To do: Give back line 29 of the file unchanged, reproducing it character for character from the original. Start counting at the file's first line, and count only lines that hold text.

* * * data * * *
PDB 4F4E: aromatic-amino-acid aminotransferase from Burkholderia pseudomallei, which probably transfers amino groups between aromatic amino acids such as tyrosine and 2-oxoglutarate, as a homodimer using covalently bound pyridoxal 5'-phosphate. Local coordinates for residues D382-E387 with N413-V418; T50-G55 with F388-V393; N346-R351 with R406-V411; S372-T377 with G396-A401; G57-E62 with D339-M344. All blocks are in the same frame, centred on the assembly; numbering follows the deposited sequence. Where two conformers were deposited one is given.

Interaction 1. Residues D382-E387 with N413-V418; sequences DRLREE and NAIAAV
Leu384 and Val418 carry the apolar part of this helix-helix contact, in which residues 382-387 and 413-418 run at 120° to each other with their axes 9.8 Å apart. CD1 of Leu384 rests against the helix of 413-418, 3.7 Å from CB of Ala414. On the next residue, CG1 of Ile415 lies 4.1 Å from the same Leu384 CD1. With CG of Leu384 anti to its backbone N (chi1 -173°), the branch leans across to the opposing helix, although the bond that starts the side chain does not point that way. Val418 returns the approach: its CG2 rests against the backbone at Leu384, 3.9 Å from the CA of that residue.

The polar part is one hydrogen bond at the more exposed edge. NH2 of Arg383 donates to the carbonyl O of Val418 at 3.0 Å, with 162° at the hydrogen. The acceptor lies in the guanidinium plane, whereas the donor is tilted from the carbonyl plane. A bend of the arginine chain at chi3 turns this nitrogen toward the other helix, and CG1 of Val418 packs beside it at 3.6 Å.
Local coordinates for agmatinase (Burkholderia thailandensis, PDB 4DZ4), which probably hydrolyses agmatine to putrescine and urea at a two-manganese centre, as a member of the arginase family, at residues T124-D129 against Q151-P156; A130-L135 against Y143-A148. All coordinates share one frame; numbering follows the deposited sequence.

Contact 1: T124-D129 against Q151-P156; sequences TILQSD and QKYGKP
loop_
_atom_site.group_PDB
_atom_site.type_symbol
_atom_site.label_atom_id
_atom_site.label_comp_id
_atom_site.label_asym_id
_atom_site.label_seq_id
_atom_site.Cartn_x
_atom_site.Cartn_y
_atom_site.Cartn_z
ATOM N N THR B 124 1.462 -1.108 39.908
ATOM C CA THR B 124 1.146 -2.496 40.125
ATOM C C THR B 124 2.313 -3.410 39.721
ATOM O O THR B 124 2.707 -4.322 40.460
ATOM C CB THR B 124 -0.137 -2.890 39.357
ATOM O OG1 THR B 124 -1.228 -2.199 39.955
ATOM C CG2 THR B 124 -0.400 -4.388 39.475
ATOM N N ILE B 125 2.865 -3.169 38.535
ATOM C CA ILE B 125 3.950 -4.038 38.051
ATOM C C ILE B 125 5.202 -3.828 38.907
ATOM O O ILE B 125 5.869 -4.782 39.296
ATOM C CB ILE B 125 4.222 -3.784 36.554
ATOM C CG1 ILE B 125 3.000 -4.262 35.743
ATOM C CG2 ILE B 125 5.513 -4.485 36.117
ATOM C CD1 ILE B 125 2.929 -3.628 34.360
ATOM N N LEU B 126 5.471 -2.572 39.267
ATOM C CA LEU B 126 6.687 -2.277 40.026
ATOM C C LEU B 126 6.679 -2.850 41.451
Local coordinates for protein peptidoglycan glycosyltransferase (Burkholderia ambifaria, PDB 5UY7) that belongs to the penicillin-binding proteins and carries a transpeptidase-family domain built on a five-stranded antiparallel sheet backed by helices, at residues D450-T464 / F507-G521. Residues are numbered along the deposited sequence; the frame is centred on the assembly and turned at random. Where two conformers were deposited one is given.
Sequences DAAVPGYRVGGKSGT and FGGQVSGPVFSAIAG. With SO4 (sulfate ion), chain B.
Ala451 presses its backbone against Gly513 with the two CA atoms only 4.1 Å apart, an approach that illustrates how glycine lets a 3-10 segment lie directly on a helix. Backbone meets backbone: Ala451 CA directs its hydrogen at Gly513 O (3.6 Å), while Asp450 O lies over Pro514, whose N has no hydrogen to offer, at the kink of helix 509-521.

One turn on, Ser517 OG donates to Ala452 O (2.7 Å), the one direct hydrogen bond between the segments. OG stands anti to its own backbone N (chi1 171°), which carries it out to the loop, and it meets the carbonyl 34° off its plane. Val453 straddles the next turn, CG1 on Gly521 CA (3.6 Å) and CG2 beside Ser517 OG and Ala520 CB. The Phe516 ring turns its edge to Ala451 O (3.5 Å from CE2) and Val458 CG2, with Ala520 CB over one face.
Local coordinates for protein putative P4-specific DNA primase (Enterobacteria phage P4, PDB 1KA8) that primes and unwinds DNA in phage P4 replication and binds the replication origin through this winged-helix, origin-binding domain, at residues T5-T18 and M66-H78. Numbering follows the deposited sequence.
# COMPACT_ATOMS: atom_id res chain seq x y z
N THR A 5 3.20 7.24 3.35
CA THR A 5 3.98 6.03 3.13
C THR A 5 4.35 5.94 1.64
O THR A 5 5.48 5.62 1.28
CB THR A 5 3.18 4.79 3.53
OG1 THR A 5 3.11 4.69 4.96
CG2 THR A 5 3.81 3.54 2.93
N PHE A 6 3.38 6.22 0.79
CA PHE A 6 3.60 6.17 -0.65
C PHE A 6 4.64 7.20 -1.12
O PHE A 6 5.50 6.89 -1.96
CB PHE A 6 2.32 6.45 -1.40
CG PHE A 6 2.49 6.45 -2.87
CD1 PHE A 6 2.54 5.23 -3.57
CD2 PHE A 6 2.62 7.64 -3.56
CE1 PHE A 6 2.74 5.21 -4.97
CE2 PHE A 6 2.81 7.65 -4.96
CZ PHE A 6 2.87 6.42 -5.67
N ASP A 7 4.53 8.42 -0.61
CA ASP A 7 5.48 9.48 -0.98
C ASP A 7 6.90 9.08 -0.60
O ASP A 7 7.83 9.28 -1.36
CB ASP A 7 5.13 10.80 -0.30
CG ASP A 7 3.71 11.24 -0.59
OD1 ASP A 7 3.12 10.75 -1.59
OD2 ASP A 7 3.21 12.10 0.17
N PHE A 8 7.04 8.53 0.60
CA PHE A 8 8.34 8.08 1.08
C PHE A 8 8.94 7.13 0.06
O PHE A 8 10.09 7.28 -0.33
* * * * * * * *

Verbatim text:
ATOM C CG1 ILE B 125 3.000 -4.262 35.743